By Nathan Barton
Good morning! Here are a few stories from the weekend or a bit older, thanks to various folks. Mostly doing with guns in some way.
Thanks to Margaret for this and the next several stories: Holly Fisher of Charleston, West Virginia is the christian wife of an Army veteran and is a mother of three. She recently irritated some tranzis by posting a photo of herself posing in front of a Hobby Lobby store holding a Chick-fil-A drinking cup while wearing a pro-life T-shirt. Shortly after receiving at least one death threat, she again posted a photo of herself, this time in front of an American flag while holding a Bible and an AK-47. She’s been condemned and vilified, compared to Islamist jihadis with similar pictures. But what has she really done? She’s shown herself willing to stand up for liberty, for what she believes, just like many others are doing. Was the AK-47 was a bit over the top? Would a handgun have done just as well?
Apparently liberals are attacking her but this guy who USED to be one of their own “community organizers” is seen in a similar photo – but a Keffiyeh (scarf commonly worn by jihadis and the mujahadin) and a FAKE AK-47 – and no Bible.
Pennsylvania, while better than New York, New Jersey, or Ohio, regarding the right to keep and bear arms, is NOT exactly high on the list of states willing to abide by constitutional law, as witness the martial law imposed to track down the (still missing) cop-shooter. But two legislators, Pennsylvania Democrat Rep. Marty Flynn and fellow Rep. Ryan Bizzarro were on their way to the state Capitol in Harrisburg when they were confronted by four teenagers fresh from other robberies. The teens pulled guns, one put a firearm to Bizzarro’s head and demanded the men’s wallets. Instead, Rep. Flynn, a former prison guard and expert martial artist, whipped out his handgun and exchanged fire in self-defense. The robbers fled. Flynn called police, told them what happened and relinquished his firearm to them for the investigation. Harrisburg’s police chief praised Flynn for acting correctly. Obviously, the Harrisburg cops did NOT behave properly in taking Flynn’s gun away from him. While I assume that given his background, he has another one, this sort of confiscation is just plain wrong.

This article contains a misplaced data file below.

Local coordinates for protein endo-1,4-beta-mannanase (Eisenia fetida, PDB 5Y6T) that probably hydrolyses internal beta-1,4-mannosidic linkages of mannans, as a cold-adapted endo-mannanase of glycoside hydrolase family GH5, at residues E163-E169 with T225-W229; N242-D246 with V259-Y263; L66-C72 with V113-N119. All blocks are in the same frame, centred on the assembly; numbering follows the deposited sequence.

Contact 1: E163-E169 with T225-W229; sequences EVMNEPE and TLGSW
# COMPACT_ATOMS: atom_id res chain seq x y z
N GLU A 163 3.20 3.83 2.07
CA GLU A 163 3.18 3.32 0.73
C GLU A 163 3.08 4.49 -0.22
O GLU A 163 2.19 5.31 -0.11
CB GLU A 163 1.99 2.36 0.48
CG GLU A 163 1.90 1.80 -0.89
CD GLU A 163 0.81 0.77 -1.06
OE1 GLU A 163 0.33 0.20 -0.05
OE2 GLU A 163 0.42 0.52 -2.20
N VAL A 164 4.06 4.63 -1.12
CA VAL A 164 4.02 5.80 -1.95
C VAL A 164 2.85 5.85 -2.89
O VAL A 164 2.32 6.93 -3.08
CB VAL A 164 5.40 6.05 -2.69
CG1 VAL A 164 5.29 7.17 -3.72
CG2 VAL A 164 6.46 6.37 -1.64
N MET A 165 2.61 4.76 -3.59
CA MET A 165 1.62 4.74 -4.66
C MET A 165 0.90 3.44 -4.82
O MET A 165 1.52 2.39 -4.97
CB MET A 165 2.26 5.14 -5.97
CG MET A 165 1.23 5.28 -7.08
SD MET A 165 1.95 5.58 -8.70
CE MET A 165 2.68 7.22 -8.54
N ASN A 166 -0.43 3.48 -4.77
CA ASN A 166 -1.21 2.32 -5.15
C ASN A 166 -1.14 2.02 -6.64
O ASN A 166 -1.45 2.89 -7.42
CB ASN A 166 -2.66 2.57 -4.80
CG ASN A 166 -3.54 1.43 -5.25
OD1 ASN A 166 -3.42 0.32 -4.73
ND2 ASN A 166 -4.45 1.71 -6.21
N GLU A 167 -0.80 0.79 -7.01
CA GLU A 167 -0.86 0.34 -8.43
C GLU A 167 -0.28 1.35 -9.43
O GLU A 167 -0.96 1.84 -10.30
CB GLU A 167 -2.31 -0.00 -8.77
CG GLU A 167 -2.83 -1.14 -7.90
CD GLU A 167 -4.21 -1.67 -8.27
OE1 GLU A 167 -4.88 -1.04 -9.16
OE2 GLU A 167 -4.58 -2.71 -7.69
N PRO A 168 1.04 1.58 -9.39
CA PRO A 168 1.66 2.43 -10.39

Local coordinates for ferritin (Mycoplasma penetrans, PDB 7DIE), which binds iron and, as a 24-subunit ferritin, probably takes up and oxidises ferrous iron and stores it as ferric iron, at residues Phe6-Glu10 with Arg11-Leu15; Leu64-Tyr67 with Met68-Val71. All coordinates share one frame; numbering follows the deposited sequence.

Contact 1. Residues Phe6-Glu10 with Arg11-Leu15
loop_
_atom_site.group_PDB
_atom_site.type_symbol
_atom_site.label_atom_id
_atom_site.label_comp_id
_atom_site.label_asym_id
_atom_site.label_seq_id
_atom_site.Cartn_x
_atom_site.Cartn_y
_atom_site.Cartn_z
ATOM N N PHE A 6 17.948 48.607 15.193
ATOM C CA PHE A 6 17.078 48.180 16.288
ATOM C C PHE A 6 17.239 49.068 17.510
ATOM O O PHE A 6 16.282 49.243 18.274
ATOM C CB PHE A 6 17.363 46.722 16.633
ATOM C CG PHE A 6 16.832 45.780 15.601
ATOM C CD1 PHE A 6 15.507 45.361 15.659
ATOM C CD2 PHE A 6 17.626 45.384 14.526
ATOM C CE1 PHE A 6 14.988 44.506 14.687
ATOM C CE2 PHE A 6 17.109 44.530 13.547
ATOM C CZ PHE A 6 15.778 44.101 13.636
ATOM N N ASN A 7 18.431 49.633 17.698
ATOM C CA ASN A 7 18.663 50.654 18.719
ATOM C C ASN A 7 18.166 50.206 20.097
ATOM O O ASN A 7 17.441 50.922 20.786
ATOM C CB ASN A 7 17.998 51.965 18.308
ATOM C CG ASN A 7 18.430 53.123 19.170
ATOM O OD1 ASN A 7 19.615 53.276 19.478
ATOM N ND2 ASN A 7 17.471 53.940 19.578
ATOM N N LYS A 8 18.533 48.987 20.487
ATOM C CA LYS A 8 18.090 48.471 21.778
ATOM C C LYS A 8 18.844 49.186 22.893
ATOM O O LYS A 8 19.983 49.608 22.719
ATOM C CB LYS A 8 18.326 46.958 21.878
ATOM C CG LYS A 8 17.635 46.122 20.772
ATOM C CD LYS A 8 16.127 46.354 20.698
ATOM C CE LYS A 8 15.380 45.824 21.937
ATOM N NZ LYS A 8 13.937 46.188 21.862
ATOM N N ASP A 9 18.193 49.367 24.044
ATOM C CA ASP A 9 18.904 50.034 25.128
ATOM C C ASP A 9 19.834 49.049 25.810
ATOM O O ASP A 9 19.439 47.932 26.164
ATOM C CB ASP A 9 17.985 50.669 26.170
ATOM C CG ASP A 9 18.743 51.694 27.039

In West Virginia, however, things apparently were much worse. Chris Harris of Wheeling (sandwiched between Ohio and Pennsylvania) was on his way home from teaching Sunday School when he and his girlfriend were suddenly surrounded by nine people who threatened to rob them and rape her. One claimed to be armed. Fortunately, Harris and his girlfriend were armed but didn’t want to shoot their attackers, opting instead to try to defuse the situation quickly. So Harris grabbed his girlfriend’s handgun (stupid act #1) and told them the weapon was real. Apparently the nine didn’t believe him, so he fired a warning shot into the air (stupid act #2), hoping they would disperse. His girlfriend was on the phone with 911 when the shot was fired, so police knew that an attempt was made to warn the attackers away. (Stupid act #3: trusting the cops.) The couple got to his home, but things went downhill from there. Harris was arrested, charged with wanton endangerment, is prohibited from being around one of the attackers and faces up to a year in jail for his act. He did do this in self-defense. The nine attackers walked free. Yes, what he did was stupid, but it certainly does not deserve this kind of treatment. But we are talking the East here, as in the next story.